Due to a lack of funding, plans for further upgrading of the line estimated to cost €140 million were abandoned at the end of 2004.[17]

New Aurach viaductEdit

The Aurach viaduct in Emskirchen was rebuilt from May 2014 to November 2016.[18] This 527.5 m-long and 40 m-high bridge made of reinforced concrete replaced the old bridge and lies about 90 m north of it. The route was changed over a length of 1.75 km.[19][20][21] The solution had been identified in an EU-wide planning competition.[21] An improvement in the alignment allowed speeds over the new bridge to be raised from 110 to 140 km/h for conventional trains and from 140 to 160 km/h for tilting trains.[22]

Planned new alignmentEdit

The list of "urgent needs" identified in the Federal Transport Plan of 1992 included a new line between Iphofen and Rottendorf as part of proposed upgrades on the Hanau–Nantenbach/Würzburg–Iphofen route, which were estimated to cost DM 1.495 billion.[23][24] The 24 kilometre-long new line would run off the existing line west of Rottendorf station and initially pass under a ridge through the 3.5 km-long Galgenberg Tunnel, pass over an overtaking loop at Biebelried and cross the Main on a nearly 800 m-long bridge south of Kitzingen. Near Markt Einersheim the new line would connect with the section towards Neustadt (Aisch) / Nuremberg, which is designed for 200 km/h operations.[25] The route, which was originally designed for 300 km/h[25] and later for 250 km/h operations, would shorten the travel times between Iphofen and Würzburg by a third, from around 20 minutes to 13 minutes, as several tight bends, especially between Kitzingen and Würzburg and near Iphofen, do not currently allow high speeds.[26] The estimated cost was DM 840 million.[25] The existing line between Rottendorf and Iphofen would have only been used for Regional-Express service after the planned commissioning of the new line in 2003. The new line would have been used by 109 long-distance passenger and freight trains each day and each way.[25]

The affected communities opposed the building of the planned new line during consultations around 2001. The main argument put forward was that it crossed the drinking water protection area of the Franconia water supply. Also, the estimated cost of DM 850 million and the ecological sensitivity of the areas crossed by the proposed line were emphasised.[24]

Due to a decline in traffic, preliminary work the project around 2000 was not pursued.[24]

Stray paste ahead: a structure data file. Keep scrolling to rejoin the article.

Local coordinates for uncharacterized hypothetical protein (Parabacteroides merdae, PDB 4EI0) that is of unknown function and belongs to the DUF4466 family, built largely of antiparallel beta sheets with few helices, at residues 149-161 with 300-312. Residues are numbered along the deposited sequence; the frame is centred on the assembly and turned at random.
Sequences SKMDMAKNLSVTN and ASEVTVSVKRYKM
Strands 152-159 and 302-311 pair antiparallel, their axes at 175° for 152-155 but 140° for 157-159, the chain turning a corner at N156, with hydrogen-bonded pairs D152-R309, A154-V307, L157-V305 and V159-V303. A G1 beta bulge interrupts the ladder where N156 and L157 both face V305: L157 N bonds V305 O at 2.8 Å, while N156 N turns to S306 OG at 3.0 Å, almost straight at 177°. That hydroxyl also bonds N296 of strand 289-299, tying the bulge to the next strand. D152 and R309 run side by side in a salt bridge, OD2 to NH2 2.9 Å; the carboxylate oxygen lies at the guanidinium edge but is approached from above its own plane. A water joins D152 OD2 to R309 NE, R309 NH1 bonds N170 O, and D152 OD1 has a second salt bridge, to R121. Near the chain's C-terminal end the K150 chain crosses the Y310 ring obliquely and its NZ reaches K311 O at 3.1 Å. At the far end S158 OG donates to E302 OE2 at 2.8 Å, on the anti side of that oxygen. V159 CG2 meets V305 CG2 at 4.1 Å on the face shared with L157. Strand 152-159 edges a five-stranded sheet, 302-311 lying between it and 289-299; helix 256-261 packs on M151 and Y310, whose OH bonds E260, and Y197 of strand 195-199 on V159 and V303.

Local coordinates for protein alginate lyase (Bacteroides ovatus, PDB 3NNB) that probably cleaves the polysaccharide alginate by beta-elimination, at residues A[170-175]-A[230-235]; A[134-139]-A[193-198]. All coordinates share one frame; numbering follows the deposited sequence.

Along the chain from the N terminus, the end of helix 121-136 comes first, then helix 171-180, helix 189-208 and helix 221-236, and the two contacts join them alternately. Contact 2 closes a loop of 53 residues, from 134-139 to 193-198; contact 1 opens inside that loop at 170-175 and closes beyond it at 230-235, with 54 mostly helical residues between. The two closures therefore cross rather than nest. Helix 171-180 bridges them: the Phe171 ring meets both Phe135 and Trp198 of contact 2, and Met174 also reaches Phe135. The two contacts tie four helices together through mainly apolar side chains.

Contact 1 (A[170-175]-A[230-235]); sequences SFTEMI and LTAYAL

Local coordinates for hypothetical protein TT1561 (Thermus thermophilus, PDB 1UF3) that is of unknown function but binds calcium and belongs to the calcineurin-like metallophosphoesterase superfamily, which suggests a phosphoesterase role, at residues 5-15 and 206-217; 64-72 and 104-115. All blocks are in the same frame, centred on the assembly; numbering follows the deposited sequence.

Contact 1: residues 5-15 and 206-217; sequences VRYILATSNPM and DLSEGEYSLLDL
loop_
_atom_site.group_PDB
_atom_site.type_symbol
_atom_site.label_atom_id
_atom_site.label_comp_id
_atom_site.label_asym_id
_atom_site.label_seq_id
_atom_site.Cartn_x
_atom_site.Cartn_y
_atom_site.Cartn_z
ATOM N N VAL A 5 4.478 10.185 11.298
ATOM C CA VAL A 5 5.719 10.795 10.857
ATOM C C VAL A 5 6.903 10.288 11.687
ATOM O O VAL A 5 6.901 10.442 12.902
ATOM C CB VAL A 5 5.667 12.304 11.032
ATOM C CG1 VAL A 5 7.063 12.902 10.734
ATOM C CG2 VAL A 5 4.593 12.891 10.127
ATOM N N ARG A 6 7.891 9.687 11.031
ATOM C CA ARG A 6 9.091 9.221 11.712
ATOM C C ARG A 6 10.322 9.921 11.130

Extra tracks between Nuremberg and FürthEdit

A groundbreaking ceremony was held on 10 August 2006 for the building of two extra tracks between Nuremberg and Fürth to provide four tracks. This is a €162 million project related to the Nuremberg–Erfurt high-speed line project and the extension of the Nuremberg S-Bahn to Forchheim.[27] While the bulk of passenger traffic will continue to be carried on two tracks, a new track is necessary for freight traffic in order to create capacity for the S-Bahn.

A third track has been available between Nuremberg and Fürth for the S-Bahn since 18 December 2010.[28] All four tracks have been in use since 21 November 2011


In the course of the second stage of the Nuremberg S-Bahn (planning status: 1981), it was planned to establish S-Bahn operations on the section between Fürth and Siegelsdorf, which would be upgraded.[29] In addition, planning investigations were carried out in 1987.[30] These plans have not been implemented so far (as of 2013). An upgrade to three tracks between Siegelsdorf and Fürth is planned in the Federal Transport Infrastructure Plan for 2030.[31]

Electronic interlockings were opened in Siegeldorf and Emskirchen 2014, so that only the Neustadt–Altmanshausen section is not controlled by such interlockings.[20]


Deutsche Bahn modus EMU, running as RegionalExpress Franken-Express between Nuremberg and Würzburg, near Markt Bibart.


In long-distance traffic, the Intercity-Express line 25 (MunichHamburg) operates every two hours and line 41 (Munich–Ruhr district) every hour. In addition, services from Frankfurt to Vienna were greatly expanded in December 2007, with ICE-T services running every two hours from Frankfurt (some continuing from Dortmund) to Vienna and vice versa. The InterCity train pair, Rottaler Land, running from Hamburg to Passau and Mühldorf, unlike the other long-distance trains, also stopped in Neustadt (Aisch) on Saturdays until December 2014. Different ICE classes are used for the three ICE services; Intercity services are mostly operated as push–pull trains hauled by Class 101 and Class 120 locomotives.

Regional and local transportEdit

The former Franken-Express Regional-Express service ran hourly between Nuremberg and Würzburg. Until December 2006, the trains operated to/from Frankfurt (Main). The direct connections introduced for the summer timetable 2001 were split into two lines with the same interchange connections in Würzburg.